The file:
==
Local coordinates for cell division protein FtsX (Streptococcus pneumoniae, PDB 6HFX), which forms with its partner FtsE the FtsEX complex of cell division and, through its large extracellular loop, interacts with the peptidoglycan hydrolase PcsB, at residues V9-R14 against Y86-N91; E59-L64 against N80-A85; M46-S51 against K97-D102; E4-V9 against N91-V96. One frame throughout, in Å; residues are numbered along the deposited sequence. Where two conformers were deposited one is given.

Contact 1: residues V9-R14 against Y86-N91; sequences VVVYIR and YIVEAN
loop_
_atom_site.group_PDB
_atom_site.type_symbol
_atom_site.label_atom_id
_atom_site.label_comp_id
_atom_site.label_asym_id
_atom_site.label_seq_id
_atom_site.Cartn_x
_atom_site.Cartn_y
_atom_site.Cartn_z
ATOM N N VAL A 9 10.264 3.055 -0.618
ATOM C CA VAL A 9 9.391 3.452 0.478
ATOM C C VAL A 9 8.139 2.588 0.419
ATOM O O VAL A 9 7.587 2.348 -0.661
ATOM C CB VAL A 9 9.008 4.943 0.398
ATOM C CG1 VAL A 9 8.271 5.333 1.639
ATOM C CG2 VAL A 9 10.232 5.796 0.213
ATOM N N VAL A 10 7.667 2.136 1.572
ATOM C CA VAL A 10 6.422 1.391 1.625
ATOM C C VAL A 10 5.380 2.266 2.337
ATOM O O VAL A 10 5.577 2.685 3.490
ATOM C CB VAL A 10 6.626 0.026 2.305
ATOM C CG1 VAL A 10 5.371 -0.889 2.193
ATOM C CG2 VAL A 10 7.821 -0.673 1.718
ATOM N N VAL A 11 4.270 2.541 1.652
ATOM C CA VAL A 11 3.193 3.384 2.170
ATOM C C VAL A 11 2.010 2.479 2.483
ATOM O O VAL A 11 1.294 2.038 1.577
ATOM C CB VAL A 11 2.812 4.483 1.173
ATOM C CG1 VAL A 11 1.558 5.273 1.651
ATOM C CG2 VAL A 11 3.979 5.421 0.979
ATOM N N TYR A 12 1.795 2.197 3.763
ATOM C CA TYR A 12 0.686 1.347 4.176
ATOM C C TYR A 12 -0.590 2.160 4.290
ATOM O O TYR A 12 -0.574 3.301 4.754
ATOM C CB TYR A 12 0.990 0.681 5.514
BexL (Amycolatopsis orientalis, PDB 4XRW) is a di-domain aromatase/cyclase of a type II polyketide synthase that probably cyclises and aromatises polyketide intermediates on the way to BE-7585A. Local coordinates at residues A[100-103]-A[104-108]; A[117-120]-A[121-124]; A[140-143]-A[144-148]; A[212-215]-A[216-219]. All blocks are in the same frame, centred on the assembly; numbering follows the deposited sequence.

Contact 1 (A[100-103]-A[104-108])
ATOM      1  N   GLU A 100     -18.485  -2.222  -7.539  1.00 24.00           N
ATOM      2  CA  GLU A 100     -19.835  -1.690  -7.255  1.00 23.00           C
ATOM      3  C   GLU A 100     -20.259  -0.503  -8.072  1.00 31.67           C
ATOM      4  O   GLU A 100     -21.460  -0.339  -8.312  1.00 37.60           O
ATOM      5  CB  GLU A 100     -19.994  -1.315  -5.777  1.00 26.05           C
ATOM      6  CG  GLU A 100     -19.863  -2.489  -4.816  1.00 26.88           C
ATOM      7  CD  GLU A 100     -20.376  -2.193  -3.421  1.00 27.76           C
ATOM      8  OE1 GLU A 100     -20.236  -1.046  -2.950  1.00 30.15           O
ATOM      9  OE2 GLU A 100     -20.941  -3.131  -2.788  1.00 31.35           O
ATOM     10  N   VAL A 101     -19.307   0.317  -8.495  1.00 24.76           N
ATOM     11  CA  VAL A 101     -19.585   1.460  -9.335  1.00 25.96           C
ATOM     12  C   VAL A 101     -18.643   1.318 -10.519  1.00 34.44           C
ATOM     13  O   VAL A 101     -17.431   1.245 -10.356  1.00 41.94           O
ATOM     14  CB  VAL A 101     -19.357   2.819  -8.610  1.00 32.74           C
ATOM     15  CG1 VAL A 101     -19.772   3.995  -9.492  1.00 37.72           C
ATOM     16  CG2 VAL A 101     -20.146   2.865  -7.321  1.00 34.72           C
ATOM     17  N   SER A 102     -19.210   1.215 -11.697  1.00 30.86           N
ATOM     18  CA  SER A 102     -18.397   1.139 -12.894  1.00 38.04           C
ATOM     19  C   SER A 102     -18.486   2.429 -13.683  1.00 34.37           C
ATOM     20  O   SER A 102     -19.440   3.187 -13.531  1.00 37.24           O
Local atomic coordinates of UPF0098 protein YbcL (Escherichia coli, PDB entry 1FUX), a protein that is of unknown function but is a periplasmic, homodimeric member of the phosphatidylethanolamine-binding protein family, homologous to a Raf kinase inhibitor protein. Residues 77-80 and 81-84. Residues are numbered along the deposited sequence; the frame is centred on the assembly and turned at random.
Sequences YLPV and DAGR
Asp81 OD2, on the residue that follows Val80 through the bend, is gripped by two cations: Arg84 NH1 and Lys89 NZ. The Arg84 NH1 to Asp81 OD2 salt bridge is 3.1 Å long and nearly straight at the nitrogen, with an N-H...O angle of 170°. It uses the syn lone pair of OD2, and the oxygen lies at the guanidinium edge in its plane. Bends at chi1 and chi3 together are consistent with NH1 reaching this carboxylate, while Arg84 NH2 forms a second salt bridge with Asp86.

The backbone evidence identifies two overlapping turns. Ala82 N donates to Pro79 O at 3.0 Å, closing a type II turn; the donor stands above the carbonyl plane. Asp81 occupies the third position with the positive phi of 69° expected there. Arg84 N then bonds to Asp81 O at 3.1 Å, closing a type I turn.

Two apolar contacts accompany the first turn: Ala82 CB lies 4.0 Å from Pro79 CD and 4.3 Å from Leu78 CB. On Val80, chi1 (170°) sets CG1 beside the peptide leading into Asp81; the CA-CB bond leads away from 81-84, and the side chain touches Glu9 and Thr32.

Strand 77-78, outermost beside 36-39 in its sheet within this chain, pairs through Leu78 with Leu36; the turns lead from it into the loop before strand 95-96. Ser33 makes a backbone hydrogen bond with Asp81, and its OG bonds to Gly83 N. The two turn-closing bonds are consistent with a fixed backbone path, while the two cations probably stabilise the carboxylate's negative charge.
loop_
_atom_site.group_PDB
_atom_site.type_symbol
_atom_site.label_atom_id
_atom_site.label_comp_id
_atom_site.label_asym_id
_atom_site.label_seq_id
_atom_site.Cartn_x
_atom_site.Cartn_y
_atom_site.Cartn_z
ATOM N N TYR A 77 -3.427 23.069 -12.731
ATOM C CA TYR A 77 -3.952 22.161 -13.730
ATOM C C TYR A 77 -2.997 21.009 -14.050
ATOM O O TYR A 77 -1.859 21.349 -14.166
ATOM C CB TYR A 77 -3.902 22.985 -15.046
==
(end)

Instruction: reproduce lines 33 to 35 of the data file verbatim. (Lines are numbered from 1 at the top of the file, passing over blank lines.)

ATOM C CG2 VAL A 11 3.979 5.421 0.979
ATOM N N TYR A 12 1.795 2.197 3.763
ATOM C CA TYR A 12 0.686 1.347 4.176